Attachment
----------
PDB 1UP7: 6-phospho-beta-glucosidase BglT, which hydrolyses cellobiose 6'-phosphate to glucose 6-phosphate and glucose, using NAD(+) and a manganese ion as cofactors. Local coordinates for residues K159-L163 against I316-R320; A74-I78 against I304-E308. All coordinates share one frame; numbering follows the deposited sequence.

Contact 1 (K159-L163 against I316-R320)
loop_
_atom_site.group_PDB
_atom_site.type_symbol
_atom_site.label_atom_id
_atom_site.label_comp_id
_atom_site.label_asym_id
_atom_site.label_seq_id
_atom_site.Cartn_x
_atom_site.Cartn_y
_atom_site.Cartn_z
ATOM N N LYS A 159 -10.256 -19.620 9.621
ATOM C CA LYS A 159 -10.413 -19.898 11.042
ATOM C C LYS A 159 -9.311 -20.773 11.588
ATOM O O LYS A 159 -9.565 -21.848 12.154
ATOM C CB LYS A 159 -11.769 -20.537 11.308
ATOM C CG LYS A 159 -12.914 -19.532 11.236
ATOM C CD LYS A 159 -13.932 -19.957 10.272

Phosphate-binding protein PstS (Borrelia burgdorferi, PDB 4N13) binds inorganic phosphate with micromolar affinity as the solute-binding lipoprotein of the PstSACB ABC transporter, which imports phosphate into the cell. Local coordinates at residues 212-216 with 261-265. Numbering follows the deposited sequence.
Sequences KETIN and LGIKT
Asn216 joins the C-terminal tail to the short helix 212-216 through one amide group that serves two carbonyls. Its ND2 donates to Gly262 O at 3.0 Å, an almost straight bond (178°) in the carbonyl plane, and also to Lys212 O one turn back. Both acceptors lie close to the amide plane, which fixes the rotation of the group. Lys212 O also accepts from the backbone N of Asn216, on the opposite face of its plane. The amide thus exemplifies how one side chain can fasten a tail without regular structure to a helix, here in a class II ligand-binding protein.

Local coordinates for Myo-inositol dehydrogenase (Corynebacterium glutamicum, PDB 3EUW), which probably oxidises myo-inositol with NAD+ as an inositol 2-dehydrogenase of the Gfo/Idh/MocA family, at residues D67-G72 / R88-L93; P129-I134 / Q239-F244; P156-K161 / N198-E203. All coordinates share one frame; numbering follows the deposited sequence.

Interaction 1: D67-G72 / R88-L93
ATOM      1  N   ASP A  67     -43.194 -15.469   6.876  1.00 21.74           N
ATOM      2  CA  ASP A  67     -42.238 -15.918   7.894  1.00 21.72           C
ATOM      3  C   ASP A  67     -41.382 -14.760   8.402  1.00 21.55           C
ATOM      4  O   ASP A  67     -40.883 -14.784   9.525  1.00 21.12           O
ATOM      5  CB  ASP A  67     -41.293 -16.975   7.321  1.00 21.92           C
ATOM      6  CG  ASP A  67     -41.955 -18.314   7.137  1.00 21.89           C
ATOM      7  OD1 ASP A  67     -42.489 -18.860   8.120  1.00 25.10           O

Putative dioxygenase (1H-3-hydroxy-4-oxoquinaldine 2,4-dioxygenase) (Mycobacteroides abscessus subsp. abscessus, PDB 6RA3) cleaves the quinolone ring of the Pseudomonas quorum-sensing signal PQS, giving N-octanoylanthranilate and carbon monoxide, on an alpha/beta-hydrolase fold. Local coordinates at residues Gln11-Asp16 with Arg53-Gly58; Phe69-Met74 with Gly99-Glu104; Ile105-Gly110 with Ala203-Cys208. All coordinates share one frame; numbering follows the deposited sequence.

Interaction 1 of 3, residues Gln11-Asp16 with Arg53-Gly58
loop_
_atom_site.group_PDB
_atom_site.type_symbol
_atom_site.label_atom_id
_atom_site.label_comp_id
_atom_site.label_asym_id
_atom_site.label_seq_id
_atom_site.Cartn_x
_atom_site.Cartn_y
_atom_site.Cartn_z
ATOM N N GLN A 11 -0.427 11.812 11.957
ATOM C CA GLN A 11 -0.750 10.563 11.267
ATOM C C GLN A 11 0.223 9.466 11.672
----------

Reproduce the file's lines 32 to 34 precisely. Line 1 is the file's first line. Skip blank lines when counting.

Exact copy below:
Putative dioxygenase (1H-3-hydroxy-4-oxoquinaldine 2,4-dioxygenase) (Mycobacteroides abscessus subsp. abscessus, PDB 6RA3) cleaves the quinolone ring of the Pseudomonas quorum-sensing signal PQS, giving N-octanoylanthranilate and carbon monoxide, on an alpha/beta-hydrolase fold. Local coordinates at residues Gln11-Asp16 with Arg53-Gly58; Phe69-Met74 with Gly99-Glu104; Ile105-Gly110 with Ala203-Cys208. All coordinates share one frame; numbering follows the deposited sequence.

Interaction 1 of 3, residues Gln11-Asp16 with Arg53-Gly58
loop_